Ensemble statistics and sensitivity tests in the 2004 case reveal that the amount of convection early in the simulations, which is modulated by the initial convective instability, is instrumental in forming a deep vortex. Also, widespread cold convective downdrafts that form during the convection subsequently damp convective activity in a period that sees neither vortex growth nor decay. After the boundary layer recovers, convection reignites and stronger vortices strengthen more quickly. In the sensitivity tests, large differences in storm strength result from small initial condition differences. Finally, it is found in the sensitivity tests that the details of how the initial vortex is built also significantly depend on small initial condition differences. This is due to chaotic interactions of mesoscale features whose timing and placement significantly vary with slightly initial differences. Therefore, initial differences can more easily explain differences in subsequent area-average quantities (such as average wind speed) than absolute quantities (such as maximum wind speed).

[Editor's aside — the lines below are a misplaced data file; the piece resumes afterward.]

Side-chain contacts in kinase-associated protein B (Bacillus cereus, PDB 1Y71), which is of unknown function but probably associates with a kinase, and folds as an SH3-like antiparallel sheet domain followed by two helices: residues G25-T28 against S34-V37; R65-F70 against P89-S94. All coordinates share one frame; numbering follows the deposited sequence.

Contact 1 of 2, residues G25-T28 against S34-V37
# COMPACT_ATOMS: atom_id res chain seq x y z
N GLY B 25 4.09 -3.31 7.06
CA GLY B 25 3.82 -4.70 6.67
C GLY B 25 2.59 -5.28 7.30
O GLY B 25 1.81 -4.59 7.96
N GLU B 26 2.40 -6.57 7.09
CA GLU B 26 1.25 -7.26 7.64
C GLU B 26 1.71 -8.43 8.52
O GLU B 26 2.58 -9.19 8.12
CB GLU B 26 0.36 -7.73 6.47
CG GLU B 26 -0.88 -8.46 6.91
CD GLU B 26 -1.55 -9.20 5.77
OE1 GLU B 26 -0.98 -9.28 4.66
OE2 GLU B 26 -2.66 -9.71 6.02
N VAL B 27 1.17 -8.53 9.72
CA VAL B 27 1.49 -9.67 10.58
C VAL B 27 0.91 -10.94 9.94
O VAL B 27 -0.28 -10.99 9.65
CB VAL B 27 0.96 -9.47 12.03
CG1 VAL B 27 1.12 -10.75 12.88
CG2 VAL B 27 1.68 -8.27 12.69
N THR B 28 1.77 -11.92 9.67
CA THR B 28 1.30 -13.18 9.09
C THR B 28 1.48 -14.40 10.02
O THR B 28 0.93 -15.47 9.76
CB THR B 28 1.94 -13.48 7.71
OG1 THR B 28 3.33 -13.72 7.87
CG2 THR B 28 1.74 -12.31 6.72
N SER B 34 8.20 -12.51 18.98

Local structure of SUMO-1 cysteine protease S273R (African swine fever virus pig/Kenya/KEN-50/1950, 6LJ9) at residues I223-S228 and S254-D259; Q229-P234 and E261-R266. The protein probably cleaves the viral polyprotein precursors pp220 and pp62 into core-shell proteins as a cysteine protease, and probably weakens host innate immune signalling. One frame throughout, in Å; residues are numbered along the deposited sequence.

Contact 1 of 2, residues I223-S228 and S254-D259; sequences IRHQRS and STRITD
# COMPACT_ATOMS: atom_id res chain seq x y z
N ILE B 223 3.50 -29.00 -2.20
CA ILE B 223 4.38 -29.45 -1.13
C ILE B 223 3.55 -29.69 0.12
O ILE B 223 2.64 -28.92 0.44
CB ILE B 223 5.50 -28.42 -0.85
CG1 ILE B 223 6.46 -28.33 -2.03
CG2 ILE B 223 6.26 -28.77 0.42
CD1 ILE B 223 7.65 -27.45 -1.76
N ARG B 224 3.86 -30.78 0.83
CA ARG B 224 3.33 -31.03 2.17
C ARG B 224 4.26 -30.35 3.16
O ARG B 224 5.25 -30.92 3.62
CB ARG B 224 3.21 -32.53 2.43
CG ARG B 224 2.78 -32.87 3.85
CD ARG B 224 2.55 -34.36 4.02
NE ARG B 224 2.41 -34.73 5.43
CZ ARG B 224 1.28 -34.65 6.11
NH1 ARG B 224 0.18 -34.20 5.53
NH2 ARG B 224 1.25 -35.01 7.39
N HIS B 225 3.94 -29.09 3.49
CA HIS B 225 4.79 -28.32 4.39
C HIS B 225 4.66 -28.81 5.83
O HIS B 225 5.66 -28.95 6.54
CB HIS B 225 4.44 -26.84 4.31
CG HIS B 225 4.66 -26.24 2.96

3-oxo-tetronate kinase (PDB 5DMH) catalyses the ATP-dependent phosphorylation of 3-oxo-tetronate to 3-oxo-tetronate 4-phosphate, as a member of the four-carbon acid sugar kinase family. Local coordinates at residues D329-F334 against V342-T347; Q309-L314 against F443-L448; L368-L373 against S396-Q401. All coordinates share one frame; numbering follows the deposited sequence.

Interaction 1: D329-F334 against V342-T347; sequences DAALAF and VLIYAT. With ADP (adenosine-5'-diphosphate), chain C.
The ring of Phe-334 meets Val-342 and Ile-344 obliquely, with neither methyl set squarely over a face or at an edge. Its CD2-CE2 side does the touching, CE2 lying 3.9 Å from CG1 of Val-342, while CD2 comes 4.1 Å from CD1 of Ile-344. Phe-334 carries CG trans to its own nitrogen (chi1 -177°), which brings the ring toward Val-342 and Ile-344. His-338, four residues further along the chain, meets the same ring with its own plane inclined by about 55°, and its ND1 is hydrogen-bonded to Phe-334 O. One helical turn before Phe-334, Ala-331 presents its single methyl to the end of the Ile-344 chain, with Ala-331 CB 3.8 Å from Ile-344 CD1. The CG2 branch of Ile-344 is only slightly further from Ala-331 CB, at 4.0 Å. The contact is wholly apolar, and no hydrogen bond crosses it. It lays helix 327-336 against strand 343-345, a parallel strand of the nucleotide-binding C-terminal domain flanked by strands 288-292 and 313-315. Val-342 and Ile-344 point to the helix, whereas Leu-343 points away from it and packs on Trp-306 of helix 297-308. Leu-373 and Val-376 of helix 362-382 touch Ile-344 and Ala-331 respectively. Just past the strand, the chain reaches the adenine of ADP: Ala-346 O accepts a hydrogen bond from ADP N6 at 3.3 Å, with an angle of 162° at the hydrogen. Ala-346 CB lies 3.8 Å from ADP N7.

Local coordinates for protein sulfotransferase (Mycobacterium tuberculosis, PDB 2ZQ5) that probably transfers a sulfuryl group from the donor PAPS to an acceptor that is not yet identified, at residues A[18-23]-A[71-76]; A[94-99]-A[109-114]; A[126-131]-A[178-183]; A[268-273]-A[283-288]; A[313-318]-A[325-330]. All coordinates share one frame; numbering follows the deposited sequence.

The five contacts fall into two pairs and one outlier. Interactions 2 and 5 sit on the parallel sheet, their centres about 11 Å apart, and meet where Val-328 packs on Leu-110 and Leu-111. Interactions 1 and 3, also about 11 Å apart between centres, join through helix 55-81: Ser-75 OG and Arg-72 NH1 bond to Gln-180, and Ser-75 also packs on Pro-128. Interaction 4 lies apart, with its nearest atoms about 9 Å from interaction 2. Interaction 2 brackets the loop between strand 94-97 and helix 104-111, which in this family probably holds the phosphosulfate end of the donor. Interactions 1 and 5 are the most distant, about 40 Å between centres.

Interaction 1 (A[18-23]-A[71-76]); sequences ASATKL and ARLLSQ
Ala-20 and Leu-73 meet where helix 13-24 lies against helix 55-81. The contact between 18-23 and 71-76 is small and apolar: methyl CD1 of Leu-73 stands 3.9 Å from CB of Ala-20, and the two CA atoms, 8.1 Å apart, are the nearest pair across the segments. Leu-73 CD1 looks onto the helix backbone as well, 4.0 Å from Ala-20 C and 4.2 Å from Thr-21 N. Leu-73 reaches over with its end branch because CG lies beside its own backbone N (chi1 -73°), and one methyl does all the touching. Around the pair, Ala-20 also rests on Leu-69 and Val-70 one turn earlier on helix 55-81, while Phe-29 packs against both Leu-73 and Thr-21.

In the case of Humberto, predictability was also very limited. The storm was marked by very large operational intensity forecast error, and no guidance predicted its intensification to a hurricane. Ensembles and deterministic simulations starting in the 12 hours before and after Humberto's genesis fail to capture the intensification of the cyclone. However, when radial velocity data from the developing storm is assimilated with an ensemble Kalman filter, subsequent forecasts capture/span the rapid intensification period. This clearly demonstrates that the inability to forecast Humberto was related more strongly to deficiencies in initial conditions than inadequacy of the forecast model. While use of data assimilation helps the ensemble to span reality, extreme ensemble spread remains, thus showing continued large uncertainty. Further work in this case will investigate the source of uncertainty and compare it to that in the 2004 case.